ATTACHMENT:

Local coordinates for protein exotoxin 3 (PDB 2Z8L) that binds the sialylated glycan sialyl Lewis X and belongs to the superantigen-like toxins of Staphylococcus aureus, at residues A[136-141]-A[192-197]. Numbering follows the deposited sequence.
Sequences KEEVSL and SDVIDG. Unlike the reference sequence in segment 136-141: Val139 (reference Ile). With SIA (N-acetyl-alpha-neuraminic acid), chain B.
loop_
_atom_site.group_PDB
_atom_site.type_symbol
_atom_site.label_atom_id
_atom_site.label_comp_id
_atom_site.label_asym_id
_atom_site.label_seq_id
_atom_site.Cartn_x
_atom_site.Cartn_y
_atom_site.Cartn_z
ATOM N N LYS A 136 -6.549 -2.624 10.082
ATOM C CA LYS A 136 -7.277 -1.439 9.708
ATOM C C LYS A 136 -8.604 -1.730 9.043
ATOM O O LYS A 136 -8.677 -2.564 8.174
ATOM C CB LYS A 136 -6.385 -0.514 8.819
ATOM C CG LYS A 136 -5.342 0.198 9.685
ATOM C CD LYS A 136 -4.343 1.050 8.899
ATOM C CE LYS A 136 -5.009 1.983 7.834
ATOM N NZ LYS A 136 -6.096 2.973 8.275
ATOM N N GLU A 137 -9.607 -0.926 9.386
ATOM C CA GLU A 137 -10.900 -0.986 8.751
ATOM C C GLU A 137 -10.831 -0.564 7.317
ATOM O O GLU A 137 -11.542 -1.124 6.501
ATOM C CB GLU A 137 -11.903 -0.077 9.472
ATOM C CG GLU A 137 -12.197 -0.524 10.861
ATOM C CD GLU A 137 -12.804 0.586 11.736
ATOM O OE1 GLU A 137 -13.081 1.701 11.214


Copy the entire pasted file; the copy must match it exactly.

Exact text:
Local coordinates for protein exotoxin 3 (PDB 2Z8L) that binds the sialylated glycan sialyl Lewis X and belongs to the superantigen-like toxins of Staphylococcus aureus, at residues A[136-141]-A[192-197]. Numbering follows the deposited sequence.
Sequences KEEVSL and SDVIDG. Unlike the reference sequence in segment 136-141: Val139 (reference Ile). With SIA (N-acetyl-alpha-neuraminic acid), chain B.
loop_
_atom_site.group_PDB
_atom_site.type_symbol
_atom_site.label_atom_id
_atom_site.label_comp_id
_atom_site.label_asym_id
_atom_site.label_seq_id
_atom_site.Cartn_x
_atom_site.Cartn_y
_atom_site.Cartn_z
ATOM N N LYS A 136 -6.549 -2.624 10.082
ATOM C CA LYS A 136 -7.277 -1.439 9.708
ATOM C C LYS A 136 -8.604 -1.730 9.043
ATOM O O LYS A 136 -8.677 -2.564 8.174
ATOM C CB LYS A 136 -6.385 -0.514 8.819
ATOM C CG LYS A 136 -5.342 0.198 9.685
ATOM C CD LYS A 136 -4.343 1.050 8.899
ATOM C CE LYS A 136 -5.009 1.983 7.834
ATOM N NZ LYS A 136 -6.096 2.973 8.275
ATOM N N GLU A 137 -9.607 -0.926 9.386
ATOM C CA GLU A 137 -10.900 -0.986 8.751
ATOM C C GLU A 137 -10.831 -0.564 7.317
ATOM O O GLU A 137 -11.542 -1.124 6.501
ATOM C CB GLU A 137 -11.903 -0.077 9.472
ATOM C CG GLU A 137 -12.197 -0.524 10.861
ATOM C CD GLU A 137 -12.804 0.586 11.736
ATOM O OE1 GLU A 137 -13.081 1.701 11.214